Ever since James Cameron's blockbuster movie Titanic, there has been much debate over whether or not there was a watertight door indicator panel. This panel, as seen in the movie, would have individual lights that would light up as the automatic watertight doors closed.
It is commonly believed, and accepted, by Titanic experts, that such a device was never installed on the Olympic, before 1913, and as such, one was never installed on the Titanic either. This belief is furthered by testimonial evidence presented during the US Inquiry into the loss of Titanic. On day four, Third Officer Pitman, would be asked about the presence of such a device.
Senator Smith: All right; I just wanted to know if you knew about it of your own knowledge. Is there any way for an officer on watch to tell whether the doors actually close when he works the lever from the bridge?
Pitman: No; I do not think there is.
Senator Smith: In order to have a perfect test, it would be necessary to have some one below, would it not?
Pitman: I can not say; I am not very well acquainted with those watertight doors. It is the first time that I have been with them
Senator Smith: Did you ever operate a lever on a door of a watertight compartment.
Pitman: From the bridge?
Senator Smith: Yes.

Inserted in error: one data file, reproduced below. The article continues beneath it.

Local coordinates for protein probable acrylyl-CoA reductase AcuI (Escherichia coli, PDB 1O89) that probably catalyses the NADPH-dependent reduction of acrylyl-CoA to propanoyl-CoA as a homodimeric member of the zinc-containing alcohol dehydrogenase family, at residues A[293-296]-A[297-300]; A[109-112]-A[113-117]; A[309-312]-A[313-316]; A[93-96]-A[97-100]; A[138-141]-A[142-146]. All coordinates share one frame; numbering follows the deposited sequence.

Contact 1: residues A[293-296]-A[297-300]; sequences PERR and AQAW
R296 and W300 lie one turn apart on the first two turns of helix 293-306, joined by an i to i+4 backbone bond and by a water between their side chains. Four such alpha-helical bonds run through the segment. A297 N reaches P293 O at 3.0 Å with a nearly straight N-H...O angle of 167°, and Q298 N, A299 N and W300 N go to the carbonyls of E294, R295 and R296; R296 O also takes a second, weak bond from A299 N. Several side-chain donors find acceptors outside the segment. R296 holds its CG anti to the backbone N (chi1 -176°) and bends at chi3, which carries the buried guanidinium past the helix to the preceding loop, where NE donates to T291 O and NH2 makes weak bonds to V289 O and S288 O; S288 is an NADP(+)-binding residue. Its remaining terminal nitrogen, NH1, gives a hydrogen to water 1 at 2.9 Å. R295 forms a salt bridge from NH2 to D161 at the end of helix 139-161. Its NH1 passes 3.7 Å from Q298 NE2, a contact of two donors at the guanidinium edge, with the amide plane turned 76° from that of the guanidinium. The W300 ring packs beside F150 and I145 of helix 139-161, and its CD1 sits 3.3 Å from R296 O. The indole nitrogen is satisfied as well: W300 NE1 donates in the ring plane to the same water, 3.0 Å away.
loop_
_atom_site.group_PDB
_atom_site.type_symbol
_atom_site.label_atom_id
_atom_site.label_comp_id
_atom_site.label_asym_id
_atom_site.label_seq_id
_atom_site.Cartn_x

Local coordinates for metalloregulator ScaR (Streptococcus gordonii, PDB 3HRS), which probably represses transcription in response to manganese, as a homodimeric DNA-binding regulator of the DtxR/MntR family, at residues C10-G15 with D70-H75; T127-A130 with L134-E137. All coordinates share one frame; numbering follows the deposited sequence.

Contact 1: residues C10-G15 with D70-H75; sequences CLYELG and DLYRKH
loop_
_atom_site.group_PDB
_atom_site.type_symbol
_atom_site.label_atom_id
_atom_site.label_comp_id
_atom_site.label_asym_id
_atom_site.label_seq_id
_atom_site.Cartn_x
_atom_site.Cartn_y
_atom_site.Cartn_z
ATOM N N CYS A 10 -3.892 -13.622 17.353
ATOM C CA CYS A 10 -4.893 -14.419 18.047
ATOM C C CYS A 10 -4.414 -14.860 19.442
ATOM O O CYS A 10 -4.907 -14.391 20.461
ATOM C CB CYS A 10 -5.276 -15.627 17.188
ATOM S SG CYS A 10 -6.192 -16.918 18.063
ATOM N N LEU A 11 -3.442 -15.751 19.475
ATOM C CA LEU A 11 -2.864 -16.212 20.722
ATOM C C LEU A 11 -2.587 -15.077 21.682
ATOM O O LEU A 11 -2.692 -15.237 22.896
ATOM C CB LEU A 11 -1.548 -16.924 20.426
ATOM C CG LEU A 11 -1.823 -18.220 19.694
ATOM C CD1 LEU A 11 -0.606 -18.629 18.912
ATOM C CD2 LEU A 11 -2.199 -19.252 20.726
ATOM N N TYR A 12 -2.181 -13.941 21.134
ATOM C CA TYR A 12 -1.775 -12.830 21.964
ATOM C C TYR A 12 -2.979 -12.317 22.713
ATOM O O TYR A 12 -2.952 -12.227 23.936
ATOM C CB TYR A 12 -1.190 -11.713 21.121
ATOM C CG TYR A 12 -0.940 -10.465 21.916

Pitman: No, sir; never.
Senator Smith :But it stands to reason, and your judgment as a navigator is, that operating the lever from the bridge you can not tell with exactness whether the doors have closed below or not?
Pitman: No. Anyhow, the watertight doors were of very little assistance this time.
On day seven, Quartermaster Olliver would also be questioned about the topic.
Senator Burton: Was there an instrument there to show the doors as they closed? Did you ever see one of those instruments?
Olliver: No; I never saw one.
Senator Burton: With little lights that burn up as each door closes, and then go out?
Ollliver: No, sir.
Senator Burton: There was no instrument like that on the Titanic?
Olliver: I did not see that.
Senator Burton: Would you have seen it if it had been there?
Olliver: No doubt I would, sir.
As can be seen, neither Olliver nor Pitman relate having seen such a device. Being that both men worked on the bridge, it seems reasonable that, had there been one, they would have known about it.
Research shows that after Olympic's maiden voyage, Chief Engineer Bell (who would later go on to be Chief Engineer of Titanic, and lose his life), would make the following remark, “I consider that a “tell tale” indicating on the bridge when the doors are closed would be an improvement.”i This at least suggests that Olympic did not have a light panel indicator, at least on its 'bridge', during its maiden voyage. Would Bell have made such a suggestion if there was one elsewhere? Under such suggestion would White Star have ignored it and not install one on Titanic? If Bell's suggestion did fall on deaf ears, the question would be why?